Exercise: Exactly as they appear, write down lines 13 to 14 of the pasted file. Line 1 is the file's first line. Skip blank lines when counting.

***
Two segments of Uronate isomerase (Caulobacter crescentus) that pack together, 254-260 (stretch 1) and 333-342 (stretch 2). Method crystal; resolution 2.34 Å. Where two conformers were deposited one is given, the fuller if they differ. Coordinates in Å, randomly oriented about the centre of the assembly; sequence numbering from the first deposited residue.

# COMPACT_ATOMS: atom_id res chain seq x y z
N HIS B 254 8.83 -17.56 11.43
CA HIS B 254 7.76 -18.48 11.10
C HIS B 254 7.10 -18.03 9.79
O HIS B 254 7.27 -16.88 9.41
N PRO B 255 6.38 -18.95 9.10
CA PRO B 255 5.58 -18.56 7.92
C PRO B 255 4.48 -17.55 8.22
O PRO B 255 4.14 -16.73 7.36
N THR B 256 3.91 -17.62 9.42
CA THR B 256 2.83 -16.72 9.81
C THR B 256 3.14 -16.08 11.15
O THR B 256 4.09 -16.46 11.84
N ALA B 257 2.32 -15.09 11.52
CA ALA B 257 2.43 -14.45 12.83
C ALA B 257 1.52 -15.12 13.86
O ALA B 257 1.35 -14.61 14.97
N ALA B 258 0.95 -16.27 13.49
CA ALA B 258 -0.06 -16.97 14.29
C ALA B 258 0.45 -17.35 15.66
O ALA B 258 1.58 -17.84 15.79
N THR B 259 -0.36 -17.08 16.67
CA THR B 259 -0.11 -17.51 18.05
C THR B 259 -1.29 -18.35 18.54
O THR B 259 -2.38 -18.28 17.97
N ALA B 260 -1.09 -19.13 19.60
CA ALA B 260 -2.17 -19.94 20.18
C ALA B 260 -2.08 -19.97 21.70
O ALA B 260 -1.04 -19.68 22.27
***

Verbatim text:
C THR B 256 3.14 -16.08 11.15
O THR B 256 4.09 -16.46 11.84